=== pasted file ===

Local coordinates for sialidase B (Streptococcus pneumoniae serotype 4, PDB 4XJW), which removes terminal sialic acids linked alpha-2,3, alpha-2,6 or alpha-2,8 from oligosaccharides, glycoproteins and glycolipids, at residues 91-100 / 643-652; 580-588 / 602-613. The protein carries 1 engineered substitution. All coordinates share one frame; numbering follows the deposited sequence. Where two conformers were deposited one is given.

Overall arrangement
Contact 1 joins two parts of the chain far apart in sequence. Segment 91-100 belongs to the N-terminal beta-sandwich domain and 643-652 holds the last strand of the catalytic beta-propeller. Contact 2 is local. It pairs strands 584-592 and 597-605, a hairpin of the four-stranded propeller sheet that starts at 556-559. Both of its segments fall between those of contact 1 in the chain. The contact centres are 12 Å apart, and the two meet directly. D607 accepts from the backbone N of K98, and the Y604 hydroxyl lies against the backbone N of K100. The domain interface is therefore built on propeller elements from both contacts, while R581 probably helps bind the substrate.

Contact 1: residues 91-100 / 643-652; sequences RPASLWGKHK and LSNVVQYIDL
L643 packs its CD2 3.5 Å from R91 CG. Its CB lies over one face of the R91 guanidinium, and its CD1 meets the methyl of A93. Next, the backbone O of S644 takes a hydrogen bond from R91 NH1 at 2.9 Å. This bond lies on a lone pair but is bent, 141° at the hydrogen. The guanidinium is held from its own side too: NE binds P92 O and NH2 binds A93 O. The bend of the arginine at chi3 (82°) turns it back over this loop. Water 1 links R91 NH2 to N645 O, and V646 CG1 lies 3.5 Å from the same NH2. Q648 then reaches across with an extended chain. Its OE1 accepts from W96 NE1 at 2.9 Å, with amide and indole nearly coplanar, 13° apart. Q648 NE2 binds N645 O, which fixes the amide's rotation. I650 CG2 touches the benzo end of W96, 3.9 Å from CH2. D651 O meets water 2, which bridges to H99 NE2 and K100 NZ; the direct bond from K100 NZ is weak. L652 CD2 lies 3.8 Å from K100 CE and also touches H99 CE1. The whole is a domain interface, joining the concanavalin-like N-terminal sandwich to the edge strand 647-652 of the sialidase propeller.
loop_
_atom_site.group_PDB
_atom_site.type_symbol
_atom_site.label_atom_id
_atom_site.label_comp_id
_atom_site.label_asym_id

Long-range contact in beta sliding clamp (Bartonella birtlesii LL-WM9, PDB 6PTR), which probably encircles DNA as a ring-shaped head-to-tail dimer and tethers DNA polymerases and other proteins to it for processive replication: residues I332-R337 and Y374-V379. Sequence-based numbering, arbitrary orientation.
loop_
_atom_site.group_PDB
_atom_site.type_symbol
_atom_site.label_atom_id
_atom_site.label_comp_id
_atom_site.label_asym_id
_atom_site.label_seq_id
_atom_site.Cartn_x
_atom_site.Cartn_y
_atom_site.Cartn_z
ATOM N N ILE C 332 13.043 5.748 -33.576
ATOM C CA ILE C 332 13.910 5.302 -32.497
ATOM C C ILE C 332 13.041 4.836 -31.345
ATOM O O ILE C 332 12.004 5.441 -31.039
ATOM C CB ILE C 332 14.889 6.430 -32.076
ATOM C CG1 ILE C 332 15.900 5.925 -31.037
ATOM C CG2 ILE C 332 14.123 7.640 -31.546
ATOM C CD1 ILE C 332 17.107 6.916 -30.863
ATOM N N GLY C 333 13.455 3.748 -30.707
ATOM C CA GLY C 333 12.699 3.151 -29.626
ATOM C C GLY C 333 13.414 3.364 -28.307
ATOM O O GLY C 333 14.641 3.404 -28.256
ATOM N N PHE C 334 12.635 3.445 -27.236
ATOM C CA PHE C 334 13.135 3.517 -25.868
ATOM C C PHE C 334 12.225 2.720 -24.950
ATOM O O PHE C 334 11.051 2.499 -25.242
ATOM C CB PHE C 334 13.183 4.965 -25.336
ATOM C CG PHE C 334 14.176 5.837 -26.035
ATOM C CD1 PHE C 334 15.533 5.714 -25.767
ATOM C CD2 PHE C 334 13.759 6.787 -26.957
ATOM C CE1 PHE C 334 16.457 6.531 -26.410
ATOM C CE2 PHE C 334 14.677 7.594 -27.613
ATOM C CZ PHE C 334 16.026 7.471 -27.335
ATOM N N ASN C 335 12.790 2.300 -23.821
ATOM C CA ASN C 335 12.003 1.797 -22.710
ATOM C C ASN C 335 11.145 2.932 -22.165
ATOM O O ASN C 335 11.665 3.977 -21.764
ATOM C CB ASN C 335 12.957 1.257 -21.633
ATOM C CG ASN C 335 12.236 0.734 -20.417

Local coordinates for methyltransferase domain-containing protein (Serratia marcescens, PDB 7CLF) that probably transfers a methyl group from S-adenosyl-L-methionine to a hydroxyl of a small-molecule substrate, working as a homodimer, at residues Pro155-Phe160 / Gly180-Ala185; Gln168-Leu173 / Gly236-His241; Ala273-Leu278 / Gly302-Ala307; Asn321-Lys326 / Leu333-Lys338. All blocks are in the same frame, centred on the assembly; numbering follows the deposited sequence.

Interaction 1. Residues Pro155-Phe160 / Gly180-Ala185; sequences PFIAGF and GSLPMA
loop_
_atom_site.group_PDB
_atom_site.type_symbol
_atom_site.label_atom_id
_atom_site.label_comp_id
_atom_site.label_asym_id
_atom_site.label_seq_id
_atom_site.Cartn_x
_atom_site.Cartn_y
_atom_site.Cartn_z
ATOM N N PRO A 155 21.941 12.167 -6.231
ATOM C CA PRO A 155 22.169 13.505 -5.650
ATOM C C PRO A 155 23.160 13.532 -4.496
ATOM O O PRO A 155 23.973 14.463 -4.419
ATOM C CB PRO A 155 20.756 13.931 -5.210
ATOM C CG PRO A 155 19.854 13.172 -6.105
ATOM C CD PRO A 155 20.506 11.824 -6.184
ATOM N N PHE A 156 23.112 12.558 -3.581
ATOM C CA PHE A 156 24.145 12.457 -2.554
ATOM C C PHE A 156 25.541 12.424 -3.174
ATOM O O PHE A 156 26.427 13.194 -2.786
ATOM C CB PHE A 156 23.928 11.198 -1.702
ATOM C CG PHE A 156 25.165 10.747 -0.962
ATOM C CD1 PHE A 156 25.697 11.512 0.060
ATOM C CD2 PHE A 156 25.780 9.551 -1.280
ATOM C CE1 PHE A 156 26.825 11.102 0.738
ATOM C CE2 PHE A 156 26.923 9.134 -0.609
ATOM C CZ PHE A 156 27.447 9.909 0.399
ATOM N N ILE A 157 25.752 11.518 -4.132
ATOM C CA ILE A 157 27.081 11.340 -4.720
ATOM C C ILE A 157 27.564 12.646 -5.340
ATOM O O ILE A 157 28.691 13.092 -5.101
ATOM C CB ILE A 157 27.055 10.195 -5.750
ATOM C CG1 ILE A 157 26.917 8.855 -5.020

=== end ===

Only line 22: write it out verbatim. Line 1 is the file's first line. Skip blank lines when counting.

_atom_site.Cartn_z